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  • Drummers Be Flexible

    By Dendy Jarrett |

    5318ee80e784b.jpg.bd05c24c0f18a770c5f96228902c86d9.jpgWhen necessity becomes the mother of ingenuity

    by Dendy Jarrett


    The Need

    I recently received a call to do a label showcase for an artist. But the venue was tiny, so I was asked to perform the show without a bass drum or hi-hat stand because of the limited stage space. WHAT?


    Being Flexible

    Like many drummers, when I was younger my kit had to be ‘just so’ for me to feel comfortable playing a show. Had to be my way or the highway … and don’t ask me to use the “house kit.”  As I started playing in Nashville, I became critically aware that you have to be flexible if you expect call-backs. And many times, you're forced to use the “house kit” (and it may be a dog!).

    I really liked the songwriter doing the showcase, so my wheels  started turning immediately about how to meet the criteria for this special request. I started thinking about cocktail kits and the like but due to the budget, using a cocktail kit wasn’t really an option, and there just aren’t dozens of them floating around Nashville that you can borrow.

    And here enters the part about being flexible. Being creative, able to explore options, and open to making a situation work can really be the difference between your getting calls and not getting calls to play. You need to learn to be flexible in your mind as much as you need to keep your limbs flexible!


    Meeting the Need

    I began by assessing my available gear. I grabbed my DW 5000 pedal and started researching online how to disassemble the pedal’s cam assembly with minimal effort or effect on the pedal. This required having some “handy man” knowledge and a good set of Allen wrenches (hex keys). It didn’t take long until I had my pedal apart and had inverted the beater to throw upward, versus the stock setup of throwing the beater forward.

    I took a picture before and after so I would remember how it would need to be reversed.

    Then I found a universal clamp that was lying around. I pulled out a 14” Natal Maple floor tom, and worked with it for a while to determine how I could mount it to a floor tom leg so that it could hold the bass drum pedal, which would then play the floor tom's bottom head (my impromptu bass drum). I used this floor tom because I could play the top head as a tom-tom, and let the kick beater play the bottom head as the bass drum.

    The next challenge was the lack of a “hoop” for mounting the pedal. The solution was a four-inch cowbell post: I mounted one side of the clamp to the leg, and in the other end, I mounted the 4” cowbell post. The pedal hoop clamp was clamped to the cowbell post. It worked like a charm!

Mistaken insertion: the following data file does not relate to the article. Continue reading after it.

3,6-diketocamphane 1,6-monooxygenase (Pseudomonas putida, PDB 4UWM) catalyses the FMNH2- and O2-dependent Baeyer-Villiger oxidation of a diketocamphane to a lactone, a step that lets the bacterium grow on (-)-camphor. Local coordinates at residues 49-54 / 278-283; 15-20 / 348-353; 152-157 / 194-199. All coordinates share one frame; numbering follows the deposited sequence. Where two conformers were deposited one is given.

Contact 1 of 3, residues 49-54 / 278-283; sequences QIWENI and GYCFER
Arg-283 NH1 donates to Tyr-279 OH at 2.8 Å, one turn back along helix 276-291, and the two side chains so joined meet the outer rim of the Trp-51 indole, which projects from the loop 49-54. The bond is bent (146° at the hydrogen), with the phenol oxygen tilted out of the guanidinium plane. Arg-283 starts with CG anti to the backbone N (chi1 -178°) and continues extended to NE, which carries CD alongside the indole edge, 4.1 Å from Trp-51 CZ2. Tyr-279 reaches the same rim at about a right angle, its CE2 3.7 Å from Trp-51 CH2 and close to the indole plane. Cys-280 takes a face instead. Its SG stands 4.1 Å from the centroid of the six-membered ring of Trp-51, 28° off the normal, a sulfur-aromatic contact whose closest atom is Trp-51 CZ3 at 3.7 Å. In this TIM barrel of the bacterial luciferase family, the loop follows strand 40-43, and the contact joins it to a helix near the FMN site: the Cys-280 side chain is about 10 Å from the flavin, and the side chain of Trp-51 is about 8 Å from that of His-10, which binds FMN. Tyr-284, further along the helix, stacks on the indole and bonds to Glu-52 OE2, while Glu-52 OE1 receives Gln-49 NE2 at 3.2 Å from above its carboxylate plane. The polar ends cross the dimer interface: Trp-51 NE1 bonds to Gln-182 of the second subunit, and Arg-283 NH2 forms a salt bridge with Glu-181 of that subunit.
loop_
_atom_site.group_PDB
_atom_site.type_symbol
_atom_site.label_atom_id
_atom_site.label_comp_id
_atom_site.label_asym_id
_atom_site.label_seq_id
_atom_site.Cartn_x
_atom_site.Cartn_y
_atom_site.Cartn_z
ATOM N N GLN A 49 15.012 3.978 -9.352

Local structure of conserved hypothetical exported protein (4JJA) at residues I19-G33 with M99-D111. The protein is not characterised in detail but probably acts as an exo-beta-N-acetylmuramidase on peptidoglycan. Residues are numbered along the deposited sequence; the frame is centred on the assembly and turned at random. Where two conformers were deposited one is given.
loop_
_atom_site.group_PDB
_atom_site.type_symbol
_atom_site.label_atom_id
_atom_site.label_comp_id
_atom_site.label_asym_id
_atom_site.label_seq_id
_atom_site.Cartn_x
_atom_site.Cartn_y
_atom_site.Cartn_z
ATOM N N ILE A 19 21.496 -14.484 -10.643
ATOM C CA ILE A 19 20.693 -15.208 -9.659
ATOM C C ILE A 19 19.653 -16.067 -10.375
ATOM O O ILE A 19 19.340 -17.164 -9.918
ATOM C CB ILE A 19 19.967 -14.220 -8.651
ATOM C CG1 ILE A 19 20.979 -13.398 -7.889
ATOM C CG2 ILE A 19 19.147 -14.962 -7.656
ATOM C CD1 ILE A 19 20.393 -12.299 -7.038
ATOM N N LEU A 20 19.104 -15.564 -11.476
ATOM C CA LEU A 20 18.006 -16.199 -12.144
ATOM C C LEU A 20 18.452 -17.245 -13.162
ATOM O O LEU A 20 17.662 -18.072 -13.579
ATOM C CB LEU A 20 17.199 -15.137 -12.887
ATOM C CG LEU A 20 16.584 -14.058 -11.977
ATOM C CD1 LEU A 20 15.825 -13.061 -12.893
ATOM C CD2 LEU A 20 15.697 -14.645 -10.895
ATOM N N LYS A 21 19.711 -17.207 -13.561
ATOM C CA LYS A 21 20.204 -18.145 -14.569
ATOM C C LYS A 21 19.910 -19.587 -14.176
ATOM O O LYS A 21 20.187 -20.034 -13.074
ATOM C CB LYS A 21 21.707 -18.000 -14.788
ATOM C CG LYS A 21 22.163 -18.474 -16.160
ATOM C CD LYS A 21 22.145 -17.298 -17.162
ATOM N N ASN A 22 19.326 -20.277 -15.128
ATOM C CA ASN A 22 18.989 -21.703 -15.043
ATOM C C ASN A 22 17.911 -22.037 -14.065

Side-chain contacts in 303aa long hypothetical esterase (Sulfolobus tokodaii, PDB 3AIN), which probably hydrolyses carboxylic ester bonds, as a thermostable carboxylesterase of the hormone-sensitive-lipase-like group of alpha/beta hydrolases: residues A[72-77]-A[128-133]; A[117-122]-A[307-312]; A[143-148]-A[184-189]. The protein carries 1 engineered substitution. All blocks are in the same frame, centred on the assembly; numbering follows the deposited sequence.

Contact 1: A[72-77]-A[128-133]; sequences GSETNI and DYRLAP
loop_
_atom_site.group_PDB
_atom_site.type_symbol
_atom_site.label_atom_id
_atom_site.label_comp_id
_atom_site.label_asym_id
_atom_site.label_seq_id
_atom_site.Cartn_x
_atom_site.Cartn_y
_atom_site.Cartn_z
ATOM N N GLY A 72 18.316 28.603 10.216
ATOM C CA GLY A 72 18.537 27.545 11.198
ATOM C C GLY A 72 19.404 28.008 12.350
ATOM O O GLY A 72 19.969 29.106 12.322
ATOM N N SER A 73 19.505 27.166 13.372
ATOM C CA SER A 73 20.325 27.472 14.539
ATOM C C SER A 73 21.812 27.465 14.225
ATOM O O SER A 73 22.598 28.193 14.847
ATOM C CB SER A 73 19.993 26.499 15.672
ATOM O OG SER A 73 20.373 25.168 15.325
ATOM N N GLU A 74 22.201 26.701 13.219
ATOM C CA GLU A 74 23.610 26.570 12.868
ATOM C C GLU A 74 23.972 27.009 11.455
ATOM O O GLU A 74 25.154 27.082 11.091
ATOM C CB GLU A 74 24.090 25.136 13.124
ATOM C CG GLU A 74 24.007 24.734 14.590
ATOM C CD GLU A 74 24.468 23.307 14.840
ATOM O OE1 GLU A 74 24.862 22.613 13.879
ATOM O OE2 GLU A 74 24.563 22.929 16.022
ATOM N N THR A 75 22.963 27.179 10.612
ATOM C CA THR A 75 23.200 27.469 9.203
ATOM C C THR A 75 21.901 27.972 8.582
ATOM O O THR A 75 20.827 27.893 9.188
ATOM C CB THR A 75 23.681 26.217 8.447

Next up, the hi-hat stand solution. For the snare drum, I was going to use an 8” Natal side snare that I owned with a DW snare stand that has a snare basket made specifically for smaller snare drums. To that stand, I mounted a DW X-hat stand with a pair of 12” Sabian hi-hat cymbals.

    One more add-on was a DW dog bone (the part that extends up through the floor tom leg mount) mounted to my floor tom leg post. I added an 18” Sabian Crash Ride to this.

    Voila! I had my own cocktail kit that I could sit down and play.



    The criteria for this gig set the stage for my building this “acoustic” or “coffee house” kit. Keeping your mind open to opportunities also keeps your stretching your reach in the market. The kit went over great. It had lots of side benefits as well: it was less to carry (which is becoming more important to me), and I was able to control dynamics so much better than with a full blown kit. And thanks to the minimalist approach, I was actually the first person ready to play – I beat the guitar player with respect to setup time!

    I'm now asked by this particular artist to bring the “funky” little kit to the subsequent gigs I'll be playing for him. The great thing about the little kit is that mentally, it  took me back to the basics.

    So, keep an open mind when you're called to do a gig. Remember: it is about the music … not about the drumming. As long as you have the basics to carry the groove and a great attitude, you can get the calls for work.

    Meanwhile, I'm going back to my little funky kit to jam!


    Kit from the front at the showcase:



    The kit from the rear at the showcase:




    DW5000 Pedal:


    DW Dog Bone:


    Multi-Clamp I used:


    Natal Maple Drums:


    Natal Side Snare:


    Sabian Cymbals:



    To Discuss Drums and Drumming:




    5318ee80efd0e.jpg.7187eec63770a8912e997f25925af090.jpgDendy Jarrett is the Editorial Director and Director of Communities for Harmony Central. He has been heavily involved at the executive level in many aspects of the drum and percussion industry for over 25 years and has been a professional player since he was 16. His articles and product reviews have been featured in InTune Monthly, Gig Magazine, DRUM! and Modern Drummer Magazines.

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